The next couple of months were busy with trips here & trips there, but no significant images that I felt were worthy.

July in Colorado always brings the Crested Butte Wildflower Festival, which has become an annual tradition for my wife, the kids and I.  Weather can play a significant role in the wildflower bloom; The majority of the photographers around Colorado felt that the inordinate amount of snow that Crested Butte received over the winter of 2016-2017, would ensure one of the best wildflower seasons in some time.

We planned for four days in & around the Crested Butte (CB) area.  Once we arrived in Crested Butte and got checked into our room at Elevations Hotel & Spa, we went out for a scouting drive, taking advantage of the remaining light.  We headed up Slate River Road, hoping that the wildflowers we had seen the previous year would be as good, if not better.  As we headed up Slate River Road, we saw signs of wildflowers, but seemed a bit lackluster.  The road makes a tight u-turn at the end of Slate River Road, prior to heading up Paradise Divide Road.  Beyond that u-turn is an area where people tend to do dispersed camping.  The wildflowers there were abundant beyond imagination!!!  We saw more Colorado Columbine there, than anywhere else we had seen in past trips to Crested Butte.  The light was fading fast, so I did my best to capture a composition that encompassed it all.  What I was able to capture evoked a sense of peace, serenity and definitely my happy-place!

Sunset Columbine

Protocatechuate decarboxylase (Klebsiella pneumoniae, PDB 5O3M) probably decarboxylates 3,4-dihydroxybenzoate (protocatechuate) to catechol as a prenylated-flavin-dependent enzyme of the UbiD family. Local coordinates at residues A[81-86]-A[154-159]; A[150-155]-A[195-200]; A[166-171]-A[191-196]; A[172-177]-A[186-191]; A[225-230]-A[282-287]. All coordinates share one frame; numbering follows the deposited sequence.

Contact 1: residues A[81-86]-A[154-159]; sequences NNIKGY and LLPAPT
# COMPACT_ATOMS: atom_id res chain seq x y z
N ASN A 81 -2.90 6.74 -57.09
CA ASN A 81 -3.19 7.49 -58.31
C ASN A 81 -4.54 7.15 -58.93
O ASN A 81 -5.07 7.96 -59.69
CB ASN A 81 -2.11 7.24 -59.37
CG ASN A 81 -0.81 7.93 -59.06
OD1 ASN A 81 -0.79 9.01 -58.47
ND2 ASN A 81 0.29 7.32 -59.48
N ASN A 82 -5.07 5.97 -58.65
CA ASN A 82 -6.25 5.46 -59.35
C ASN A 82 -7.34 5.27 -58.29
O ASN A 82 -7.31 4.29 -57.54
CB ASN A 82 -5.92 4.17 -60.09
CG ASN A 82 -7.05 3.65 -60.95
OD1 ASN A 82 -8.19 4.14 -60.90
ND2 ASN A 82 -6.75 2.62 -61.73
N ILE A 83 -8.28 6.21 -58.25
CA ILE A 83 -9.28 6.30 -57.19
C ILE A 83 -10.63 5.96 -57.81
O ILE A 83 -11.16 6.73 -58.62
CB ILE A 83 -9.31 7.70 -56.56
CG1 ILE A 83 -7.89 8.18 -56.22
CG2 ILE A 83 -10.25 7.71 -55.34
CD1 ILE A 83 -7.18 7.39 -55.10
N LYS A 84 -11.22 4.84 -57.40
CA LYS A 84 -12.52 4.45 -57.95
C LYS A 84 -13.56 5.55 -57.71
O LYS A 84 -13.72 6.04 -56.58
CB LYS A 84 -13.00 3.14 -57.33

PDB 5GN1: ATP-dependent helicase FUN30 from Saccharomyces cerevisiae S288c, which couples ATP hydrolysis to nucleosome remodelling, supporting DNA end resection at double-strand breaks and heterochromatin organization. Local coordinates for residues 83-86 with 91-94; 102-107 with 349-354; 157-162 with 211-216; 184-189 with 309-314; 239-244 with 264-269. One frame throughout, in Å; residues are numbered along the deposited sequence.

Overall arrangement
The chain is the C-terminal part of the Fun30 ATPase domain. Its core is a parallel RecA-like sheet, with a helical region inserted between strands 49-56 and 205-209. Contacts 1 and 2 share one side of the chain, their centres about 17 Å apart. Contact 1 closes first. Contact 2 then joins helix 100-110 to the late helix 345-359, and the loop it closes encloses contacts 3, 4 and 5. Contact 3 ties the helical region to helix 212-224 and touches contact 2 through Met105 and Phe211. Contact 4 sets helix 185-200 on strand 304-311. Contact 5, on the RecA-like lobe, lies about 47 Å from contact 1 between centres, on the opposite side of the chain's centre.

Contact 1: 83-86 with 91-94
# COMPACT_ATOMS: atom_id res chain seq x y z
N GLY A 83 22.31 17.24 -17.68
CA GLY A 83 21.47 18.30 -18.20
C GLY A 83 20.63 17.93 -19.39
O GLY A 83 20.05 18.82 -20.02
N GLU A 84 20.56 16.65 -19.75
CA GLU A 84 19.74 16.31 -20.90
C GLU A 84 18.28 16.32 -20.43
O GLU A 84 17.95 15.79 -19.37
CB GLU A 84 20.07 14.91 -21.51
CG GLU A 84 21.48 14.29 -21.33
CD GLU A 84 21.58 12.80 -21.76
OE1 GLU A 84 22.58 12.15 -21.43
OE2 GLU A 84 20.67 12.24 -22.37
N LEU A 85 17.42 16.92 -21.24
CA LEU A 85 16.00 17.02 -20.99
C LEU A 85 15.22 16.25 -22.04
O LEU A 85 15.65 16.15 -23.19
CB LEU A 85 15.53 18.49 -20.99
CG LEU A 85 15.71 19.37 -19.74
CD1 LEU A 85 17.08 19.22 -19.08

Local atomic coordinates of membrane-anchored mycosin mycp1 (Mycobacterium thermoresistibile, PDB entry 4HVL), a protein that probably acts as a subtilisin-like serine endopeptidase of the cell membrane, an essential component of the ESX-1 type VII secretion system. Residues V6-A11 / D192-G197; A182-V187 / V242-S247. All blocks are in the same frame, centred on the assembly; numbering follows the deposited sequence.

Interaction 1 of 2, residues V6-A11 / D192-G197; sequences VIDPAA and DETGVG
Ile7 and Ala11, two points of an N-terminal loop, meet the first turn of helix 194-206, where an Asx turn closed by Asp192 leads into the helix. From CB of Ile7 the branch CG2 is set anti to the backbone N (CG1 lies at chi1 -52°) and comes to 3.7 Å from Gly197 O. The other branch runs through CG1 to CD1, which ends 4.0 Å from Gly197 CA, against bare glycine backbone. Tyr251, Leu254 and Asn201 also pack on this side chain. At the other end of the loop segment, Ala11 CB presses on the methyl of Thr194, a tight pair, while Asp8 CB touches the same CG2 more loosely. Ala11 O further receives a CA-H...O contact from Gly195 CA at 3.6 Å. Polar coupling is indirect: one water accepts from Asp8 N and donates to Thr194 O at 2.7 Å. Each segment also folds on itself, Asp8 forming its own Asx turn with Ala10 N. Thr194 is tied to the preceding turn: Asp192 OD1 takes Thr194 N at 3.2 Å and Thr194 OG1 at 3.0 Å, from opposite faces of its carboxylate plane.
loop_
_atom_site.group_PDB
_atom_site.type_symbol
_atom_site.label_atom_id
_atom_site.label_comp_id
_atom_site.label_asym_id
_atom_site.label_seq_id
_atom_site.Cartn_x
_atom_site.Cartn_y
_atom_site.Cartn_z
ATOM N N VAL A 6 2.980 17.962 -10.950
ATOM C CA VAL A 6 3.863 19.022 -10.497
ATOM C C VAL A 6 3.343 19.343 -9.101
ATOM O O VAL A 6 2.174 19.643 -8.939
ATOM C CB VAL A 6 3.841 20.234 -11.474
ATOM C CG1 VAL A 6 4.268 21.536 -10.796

The next morning, Elaina and I were out the door early.  The boys were tired and wanted to sleep, so we headed out to Camp4Coffee; we have to start the day out right, after all (lol)!  Once we had coffee, we headed up Gothic Road.  Along the East River beyond Gothic, I found a slew of Indian Paintbrush & Elephant Heads.  The array of wildflowers and bright, cheery color was not something I could (or would) pass up!!

Paintbrush & Elephant Heads

The rest of the 2017 Crested Butte Wildflower Festival was a bit of a let down for us, in that the flowers were less than stellar.  We did find one area that was pretty good and will keep it primed for next years visits to CB!!

July left and August came in, like a blur and before we knew it, Labor Day weekend was approaching.  Elaina and I were up in Rocky Mountain National Park, looking for elk, as the bugling had started.  We found a sizable herd in West Horseshoe Park and stopped for a while.  There was one buck who was obviously the dominant male, but the stinker would not come out of his little hidey-hole behind a small group of aspen trees and a nice spruce tree, so we decided to go see what mother nature would give us for sunset (at Sprague Lake).

We got to the parking area with about 15 minutes before sunset, so it was a hurry up mode for us.  The color in the sky sure looked primed and ready!

As I set up my tripod, the calm and quiet that surrounded us was absolutely amazing!  As I awaited sunset, the only thought that crossed my mind was the title to the image that came about at sunset: “Be Still, Let Nature Sing!”

Be Still, Let Nature Sing

My favorite time of the year (Elaina’s too) was fast approaching and our plans were set for another trip to Crested Butte.  Yes, we love Crested Butte and the surrounding area!  Especially fun this year, for Elaina and I, as we were able to bring the eldest son with us, to enjoy the last bit of his free time before he headed off to Marine Corps Boot Camp.  The colors were much like the dadgum wildflowers.  A number of photographers I know were all commenting about the difficulty in finding consistent fall colors.  The first night there, we tried a sunset shot out Kebler Pass, only to see that the trees were not really turning, though there were pockets of gold and even a spot or two of red.